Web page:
species Keitloa (a female, as it proved) stood drinking at the water; but her position, as with the elephant in the first instance, was unfavorable for a good shot. As, however, she was very near me, I thought I was pretty sure of breaking her leg and thereby disabling her, and in this I succeeded. My fire seemed to madden her: she rushed wildly forward on three legs, when I gave her a second shot, though apparently with little or no effect. I felt sorry at not being able to end her sufferings at once; but, as I was too well acquainted with the habits of the rhinoceros to venture on pursuing her under the circumstances, I determined to wait patiently for daylight, and then destroy her with the aid of my dogs. But it was not to be.
As no more elephants or other large game appeared, I thought, after a time, it might be as well to go in search of the white rhinoceros previously wounded; and I was not long in finding his carcass; for my ball, as I supposed, had caused his almost immediate death.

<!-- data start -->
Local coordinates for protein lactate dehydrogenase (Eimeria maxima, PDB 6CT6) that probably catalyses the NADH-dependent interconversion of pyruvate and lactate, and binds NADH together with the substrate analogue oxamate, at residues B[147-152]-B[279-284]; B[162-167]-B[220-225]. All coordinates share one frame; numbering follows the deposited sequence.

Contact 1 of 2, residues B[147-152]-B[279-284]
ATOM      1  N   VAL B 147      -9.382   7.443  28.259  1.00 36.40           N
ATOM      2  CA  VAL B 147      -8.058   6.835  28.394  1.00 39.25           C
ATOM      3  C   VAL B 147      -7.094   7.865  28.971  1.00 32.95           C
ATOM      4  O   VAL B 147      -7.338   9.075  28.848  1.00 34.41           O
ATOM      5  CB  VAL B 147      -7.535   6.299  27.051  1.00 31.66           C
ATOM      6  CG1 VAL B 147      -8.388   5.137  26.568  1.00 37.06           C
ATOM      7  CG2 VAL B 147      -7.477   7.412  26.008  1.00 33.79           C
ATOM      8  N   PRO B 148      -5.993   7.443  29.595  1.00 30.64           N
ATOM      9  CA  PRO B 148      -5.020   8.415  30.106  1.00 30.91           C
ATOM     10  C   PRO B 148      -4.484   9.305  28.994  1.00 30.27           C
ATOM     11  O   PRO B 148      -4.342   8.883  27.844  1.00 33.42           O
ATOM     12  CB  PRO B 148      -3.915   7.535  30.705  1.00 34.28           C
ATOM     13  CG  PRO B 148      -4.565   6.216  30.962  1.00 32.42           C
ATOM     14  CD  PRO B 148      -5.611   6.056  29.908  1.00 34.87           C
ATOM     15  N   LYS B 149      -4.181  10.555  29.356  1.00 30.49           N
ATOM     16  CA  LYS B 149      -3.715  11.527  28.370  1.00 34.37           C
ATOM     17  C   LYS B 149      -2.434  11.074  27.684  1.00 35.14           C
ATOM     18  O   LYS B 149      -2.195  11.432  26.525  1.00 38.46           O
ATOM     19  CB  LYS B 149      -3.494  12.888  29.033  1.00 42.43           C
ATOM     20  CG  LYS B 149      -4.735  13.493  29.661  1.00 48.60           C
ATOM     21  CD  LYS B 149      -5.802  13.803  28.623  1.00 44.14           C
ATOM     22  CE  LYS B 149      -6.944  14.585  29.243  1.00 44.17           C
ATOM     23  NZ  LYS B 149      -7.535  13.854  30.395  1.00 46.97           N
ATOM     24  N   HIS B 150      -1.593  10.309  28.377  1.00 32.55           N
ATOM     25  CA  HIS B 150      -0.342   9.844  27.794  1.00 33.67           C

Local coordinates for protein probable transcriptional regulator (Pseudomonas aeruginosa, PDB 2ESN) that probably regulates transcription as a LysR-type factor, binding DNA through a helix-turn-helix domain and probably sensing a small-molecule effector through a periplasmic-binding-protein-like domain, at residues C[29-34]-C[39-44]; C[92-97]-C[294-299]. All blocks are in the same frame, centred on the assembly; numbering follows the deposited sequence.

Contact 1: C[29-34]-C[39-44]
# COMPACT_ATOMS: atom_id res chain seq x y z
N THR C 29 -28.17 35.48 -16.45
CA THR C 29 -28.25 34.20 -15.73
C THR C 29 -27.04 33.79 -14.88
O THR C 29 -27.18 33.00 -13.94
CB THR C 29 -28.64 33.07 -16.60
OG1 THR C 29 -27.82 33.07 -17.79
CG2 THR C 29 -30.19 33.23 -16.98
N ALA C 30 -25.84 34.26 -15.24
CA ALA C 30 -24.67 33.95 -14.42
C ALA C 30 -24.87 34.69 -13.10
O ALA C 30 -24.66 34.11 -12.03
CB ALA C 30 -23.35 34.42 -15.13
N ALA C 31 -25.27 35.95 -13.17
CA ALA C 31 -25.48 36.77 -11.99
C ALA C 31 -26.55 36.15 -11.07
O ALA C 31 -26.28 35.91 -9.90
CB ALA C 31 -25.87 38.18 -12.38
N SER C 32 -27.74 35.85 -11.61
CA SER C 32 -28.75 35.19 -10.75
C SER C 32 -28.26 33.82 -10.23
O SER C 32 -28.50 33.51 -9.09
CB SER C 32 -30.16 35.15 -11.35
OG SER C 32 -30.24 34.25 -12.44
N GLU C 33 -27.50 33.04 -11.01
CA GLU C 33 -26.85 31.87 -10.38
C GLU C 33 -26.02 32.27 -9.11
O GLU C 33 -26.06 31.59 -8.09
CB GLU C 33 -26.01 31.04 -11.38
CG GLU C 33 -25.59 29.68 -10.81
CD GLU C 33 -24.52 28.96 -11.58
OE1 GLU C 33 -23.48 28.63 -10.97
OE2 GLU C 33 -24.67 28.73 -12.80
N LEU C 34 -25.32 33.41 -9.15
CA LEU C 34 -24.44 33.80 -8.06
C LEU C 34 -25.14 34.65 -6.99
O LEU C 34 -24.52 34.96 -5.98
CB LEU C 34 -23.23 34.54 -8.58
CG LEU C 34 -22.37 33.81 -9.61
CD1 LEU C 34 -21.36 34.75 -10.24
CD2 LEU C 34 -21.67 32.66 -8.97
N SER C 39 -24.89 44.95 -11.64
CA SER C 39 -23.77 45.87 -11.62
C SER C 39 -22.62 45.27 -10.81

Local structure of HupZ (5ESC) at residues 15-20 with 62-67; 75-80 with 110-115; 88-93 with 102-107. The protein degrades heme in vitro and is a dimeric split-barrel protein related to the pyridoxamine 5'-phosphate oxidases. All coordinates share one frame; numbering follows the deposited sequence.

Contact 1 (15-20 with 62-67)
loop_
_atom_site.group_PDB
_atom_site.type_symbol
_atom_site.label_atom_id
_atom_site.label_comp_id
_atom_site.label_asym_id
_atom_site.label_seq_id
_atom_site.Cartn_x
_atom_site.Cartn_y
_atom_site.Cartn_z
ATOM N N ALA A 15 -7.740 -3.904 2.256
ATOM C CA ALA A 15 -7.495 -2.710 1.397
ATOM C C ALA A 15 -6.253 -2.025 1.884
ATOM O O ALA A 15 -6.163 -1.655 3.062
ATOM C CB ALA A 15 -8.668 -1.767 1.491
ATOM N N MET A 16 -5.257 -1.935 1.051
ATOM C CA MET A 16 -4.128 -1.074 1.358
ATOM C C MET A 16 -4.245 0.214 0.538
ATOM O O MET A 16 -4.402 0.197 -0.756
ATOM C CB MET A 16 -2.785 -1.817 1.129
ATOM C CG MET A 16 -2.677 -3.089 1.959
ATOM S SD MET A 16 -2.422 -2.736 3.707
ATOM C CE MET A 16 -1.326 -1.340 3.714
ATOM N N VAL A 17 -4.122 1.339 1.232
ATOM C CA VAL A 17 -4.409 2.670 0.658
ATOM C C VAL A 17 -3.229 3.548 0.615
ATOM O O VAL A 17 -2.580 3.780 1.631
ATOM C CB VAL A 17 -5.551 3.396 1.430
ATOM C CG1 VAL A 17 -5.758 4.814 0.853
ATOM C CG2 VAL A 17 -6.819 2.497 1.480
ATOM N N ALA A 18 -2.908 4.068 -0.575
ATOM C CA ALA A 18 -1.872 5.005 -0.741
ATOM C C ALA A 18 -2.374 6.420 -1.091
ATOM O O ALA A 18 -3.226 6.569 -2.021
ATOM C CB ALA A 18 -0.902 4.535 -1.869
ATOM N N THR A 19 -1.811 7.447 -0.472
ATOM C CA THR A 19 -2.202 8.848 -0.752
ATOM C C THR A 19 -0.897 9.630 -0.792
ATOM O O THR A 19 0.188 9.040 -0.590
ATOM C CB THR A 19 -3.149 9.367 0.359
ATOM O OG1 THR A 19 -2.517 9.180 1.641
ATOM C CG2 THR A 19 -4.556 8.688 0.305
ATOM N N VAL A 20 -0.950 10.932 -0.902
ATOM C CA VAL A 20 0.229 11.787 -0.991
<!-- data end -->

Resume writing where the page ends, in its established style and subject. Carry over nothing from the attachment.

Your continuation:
In heading back to my "skärm," I accidentally took a turn in the direction pursued by the black rhinoceros, and by ill luck, as the event proved, at once encountered her. She was still on her legs, but her position, as before, was unfavorable. Hoping, however, to make her change it for a better, and thus enable me to destroy her at once, I took up a stone, and hurled it at her with all my force; when, snorting horribly, erecting her tail, keeping her head close to the ground, and raising clouds of dust by her feet, she rushed at me with fearful fury. I had only just time to level my rifle and fire before she was upon me; and the next instant, while instinctively turning round for the purpose of retreating, she laid me prostrate. The shock was so violent as to send my rifle, powder-flask, and ball-pouch, as also my cap, spinning in the air; the gun, indeed, as afterward ascertained, to a distance of fully ten feet. On the beast charging me, it crossed my mind that, unless gored at once by her horn, her impetus would be